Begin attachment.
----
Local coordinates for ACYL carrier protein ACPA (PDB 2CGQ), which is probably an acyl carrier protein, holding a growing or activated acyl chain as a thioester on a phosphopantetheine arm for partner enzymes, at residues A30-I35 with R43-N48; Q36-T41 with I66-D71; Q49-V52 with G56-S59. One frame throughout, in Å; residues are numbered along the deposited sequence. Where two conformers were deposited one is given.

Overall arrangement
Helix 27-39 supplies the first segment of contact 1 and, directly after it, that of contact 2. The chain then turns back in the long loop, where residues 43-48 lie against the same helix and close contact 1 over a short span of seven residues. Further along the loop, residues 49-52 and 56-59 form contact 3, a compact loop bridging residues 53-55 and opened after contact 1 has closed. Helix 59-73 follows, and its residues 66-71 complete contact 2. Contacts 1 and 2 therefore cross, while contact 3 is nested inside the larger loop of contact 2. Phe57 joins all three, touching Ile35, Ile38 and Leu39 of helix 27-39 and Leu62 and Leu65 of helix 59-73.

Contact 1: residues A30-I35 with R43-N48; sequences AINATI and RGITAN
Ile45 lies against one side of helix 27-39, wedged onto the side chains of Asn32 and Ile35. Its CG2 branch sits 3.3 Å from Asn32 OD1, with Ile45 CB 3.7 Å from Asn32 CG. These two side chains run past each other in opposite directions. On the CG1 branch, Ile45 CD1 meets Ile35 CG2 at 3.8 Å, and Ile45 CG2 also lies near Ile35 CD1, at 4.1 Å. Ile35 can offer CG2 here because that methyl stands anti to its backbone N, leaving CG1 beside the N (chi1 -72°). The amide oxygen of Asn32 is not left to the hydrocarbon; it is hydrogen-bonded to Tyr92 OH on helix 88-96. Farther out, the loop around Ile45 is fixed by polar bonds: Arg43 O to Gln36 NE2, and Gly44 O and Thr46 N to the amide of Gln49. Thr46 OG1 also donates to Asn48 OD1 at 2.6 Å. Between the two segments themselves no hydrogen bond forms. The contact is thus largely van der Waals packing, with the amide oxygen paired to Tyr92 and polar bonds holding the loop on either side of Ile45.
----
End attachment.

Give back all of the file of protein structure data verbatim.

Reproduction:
Local coordinates for ACYL carrier protein ACPA (PDB 2CGQ), which is probably an acyl carrier protein, holding a growing or activated acyl chain as a thioester on a phosphopantetheine arm for partner enzymes, at residues A30-I35 with R43-N48; Q36-T41 with I66-D71; Q49-V52 with G56-S59. One frame throughout, in Å; residues are numbered along the deposited sequence. Where two conformers were deposited one is given.

Overall arrangement
Helix 27-39 supplies the first segment of contact 1 and, directly after it, that of contact 2. The chain then turns back in the long loop, where residues 43-48 lie against the same helix and close contact 1 over a short span of seven residues. Further along the loop, residues 49-52 and 56-59 form contact 3, a compact loop bridging residues 53-55 and opened after contact 1 has closed. Helix 59-73 follows, and its residues 66-71 complete contact 2. Contacts 1 and 2 therefore cross, while contact 3 is nested inside the larger loop of contact 2. Phe57 joins all three, touching Ile35, Ile38 and Leu39 of helix 27-39 and Leu62 and Leu65 of helix 59-73.

Contact 1: residues A30-I35 with R43-N48; sequences AINATI and RGITAN
Ile45 lies against one side of helix 27-39, wedged onto the side chains of Asn32 and Ile35. Its CG2 branch sits 3.3 Å from Asn32 OD1, with Ile45 CB 3.7 Å from Asn32 CG. These two side chains run past each other in opposite directions. On the CG1 branch, Ile45 CD1 meets Ile35 CG2 at 3.8 Å, and Ile45 CG2 also lies near Ile35 CD1, at 4.1 Å. Ile35 can offer CG2 here because that methyl stands anti to its backbone N, leaving CG1 beside the N (chi1 -72°). The amide oxygen of Asn32 is not left to the hydrocarbon; it is hydrogen-bonded to Tyr92 OH on helix 88-96. Farther out, the loop around Ile45 is fixed by polar bonds: Arg43 O to Gln36 NE2, and Gly44 O and Thr46 N to the amide of Gln49. Thr46 OG1 also donates to Asn48 OD1 at 2.6 Å. Between the two segments themselves no hydrogen bond forms. The contact is thus largely van der Waals packing, with the amide oxygen paired to Tyr92 and polar bonds holding the loop on either side of Ile45.